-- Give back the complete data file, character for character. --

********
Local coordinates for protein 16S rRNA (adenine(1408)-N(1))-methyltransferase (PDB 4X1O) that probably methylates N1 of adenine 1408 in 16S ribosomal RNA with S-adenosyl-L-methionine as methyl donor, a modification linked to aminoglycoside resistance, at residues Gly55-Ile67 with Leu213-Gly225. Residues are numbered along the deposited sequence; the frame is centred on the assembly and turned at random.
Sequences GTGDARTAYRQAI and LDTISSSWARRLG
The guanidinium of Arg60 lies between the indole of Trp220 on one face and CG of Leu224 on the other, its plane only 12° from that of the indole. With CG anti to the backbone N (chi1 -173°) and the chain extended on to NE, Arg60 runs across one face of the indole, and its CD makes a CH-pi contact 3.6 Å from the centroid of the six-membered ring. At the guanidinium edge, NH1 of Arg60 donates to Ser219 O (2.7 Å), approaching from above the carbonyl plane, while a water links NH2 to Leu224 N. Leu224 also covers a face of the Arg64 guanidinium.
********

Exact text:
Local coordinates for protein 16S rRNA (adenine(1408)-N(1))-methyltransferase (PDB 4X1O) that probably methylates N1 of adenine 1408 in 16S ribosomal RNA with S-adenosyl-L-methionine as methyl donor, a modification linked to aminoglycoside resistance, at residues Gly55-Ile67 with Leu213-Gly225. Residues are numbered along the deposited sequence; the frame is centred on the assembly and turned at random.
Sequences GTGDARTAYRQAI and LDTISSSWARRLG
The guanidinium of Arg60 lies between the indole of Trp220 on one face and CG of Leu224 on the other, its plane only 12° from that of the indole. With CG anti to the backbone N (chi1 -173°) and the chain extended on to NE, Arg60 runs across one face of the indole, and its CD makes a CH-pi contact 3.6 Å from the centroid of the six-membered ring. At the guanidinium edge, NH1 of Arg60 donates to Ser219 O (2.7 Å), approaching from above the carbonyl plane, while a water links NH2 to Leu224 N. Leu224 also covers a face of the Arg64 guanidinium.